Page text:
While it is a spectacular effect to be sure, unfortunately it doesn't really warrant almost halving your FPS. What's even more odd is that whether these rays of sunlight are visible or not, your performance will remain much lower than usual from between around 6:00am to 8:00am every morning in the game. This appears to be as much a bug as anything else, because even when the rays disappear, performance will continue to be low for a further few minutes until suddenly, once the Sun reaches a certain point in the sky, it's almost as though a magic switch is flicked and your FPS dramatically improves with no obvious change in visual quality.
Fortunately, as covered in the In-Game Settings section of this guide, there is a workaround to this dramatic slowdown which doesn't sacrifice much in the way of image quality: simply lower your 'Sun Rays' setting in the Advanced graphics options. Lowering it to Medium or Low will noticeably improve your framerate, and although it does thin out the sun ray effect slightly, it's nothing noticeable, and it makes early mornings playable again for most people. If absolutely necessary, disable this effect altogether, as it is by far the most performance-sapping option in the new Enhanced render modes.
Because of the undue performance impact of Sun Rays, I don't recommend adjusting your other graphics settings or trying to measure your general performance until after around 8:00am, as otherwise the effect of the sun rays will mean your results will not be representative of how the game runs 90% of the time. In general the game will perform quite well in DX10 mode using maximum settings (except Antialiasing) at a reasonable resolution on an 8800GT or higher, as long as you lower Sun Rays, along with a few other minor tweaks or changes of your choice as covered in this guide.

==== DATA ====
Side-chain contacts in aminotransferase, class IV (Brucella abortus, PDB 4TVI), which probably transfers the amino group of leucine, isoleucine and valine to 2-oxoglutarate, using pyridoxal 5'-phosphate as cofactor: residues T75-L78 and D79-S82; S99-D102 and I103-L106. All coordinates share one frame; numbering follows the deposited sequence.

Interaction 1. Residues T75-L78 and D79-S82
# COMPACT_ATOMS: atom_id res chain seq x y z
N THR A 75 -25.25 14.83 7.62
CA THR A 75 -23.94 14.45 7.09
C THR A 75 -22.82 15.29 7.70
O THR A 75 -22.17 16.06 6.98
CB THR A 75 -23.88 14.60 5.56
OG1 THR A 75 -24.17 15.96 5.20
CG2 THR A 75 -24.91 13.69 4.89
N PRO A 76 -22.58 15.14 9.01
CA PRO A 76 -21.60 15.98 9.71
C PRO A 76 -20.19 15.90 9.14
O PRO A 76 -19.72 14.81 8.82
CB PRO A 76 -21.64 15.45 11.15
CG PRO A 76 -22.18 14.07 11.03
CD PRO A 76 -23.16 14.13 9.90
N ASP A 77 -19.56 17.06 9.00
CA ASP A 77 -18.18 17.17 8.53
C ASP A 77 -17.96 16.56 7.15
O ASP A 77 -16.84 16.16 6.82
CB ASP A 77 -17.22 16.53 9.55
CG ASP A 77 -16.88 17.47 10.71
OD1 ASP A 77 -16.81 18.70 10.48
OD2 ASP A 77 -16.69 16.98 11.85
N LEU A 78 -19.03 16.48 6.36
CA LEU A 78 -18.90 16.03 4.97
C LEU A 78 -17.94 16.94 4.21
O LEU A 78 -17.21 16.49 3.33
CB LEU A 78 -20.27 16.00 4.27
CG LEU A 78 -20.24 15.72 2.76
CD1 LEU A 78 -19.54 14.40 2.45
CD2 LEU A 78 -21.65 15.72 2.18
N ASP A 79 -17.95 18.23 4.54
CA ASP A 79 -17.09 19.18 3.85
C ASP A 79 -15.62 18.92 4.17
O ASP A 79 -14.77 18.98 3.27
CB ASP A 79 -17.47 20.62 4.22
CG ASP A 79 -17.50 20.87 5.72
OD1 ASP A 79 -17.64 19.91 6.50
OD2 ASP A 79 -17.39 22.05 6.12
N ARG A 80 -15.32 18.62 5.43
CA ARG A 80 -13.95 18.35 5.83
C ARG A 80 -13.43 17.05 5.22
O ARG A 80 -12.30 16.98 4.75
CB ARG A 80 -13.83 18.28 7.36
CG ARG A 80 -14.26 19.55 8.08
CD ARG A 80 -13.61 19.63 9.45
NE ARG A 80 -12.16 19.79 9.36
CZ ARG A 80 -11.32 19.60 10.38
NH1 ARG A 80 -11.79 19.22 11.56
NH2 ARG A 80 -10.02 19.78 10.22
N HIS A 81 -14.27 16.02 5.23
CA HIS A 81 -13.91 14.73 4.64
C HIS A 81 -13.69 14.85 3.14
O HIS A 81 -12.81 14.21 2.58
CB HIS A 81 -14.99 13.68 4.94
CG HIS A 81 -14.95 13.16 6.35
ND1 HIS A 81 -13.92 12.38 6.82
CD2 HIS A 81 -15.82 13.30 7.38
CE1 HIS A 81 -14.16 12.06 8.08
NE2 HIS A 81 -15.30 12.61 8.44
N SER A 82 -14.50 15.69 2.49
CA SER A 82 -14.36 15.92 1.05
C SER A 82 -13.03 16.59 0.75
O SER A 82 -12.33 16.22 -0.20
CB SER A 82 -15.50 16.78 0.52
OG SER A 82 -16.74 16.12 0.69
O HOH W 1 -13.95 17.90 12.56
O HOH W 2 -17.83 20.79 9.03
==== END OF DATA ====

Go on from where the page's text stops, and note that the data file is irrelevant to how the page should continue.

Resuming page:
Also note that for some reason, unlike Shadow of Chernobyl, in Clear Sky you will need to quit and restart the game to implement a change in most of the graphics settings, even when this is not noted by the game itself. Everything from changing the Grass Density slider to adjusting the Sun Quality setting will require a quit and restart, so don't get confused if you change a setting and don't see any immediate impact; quit and restart to see the impact. This is very annoying to be sure but there is no way around it at the moment.
DirectX 9 vs. DirectX 10
A common question people will have regarding Clear Sky is what the difference is between DX9 and DX10 mode. This is a relatively simple question to answer: the new DX9 and DX10 'Enhanced Full Dynamic Lighting' modes are very similar in visual quality and performance, except for the following enhancements which are only possible in DX10 mode: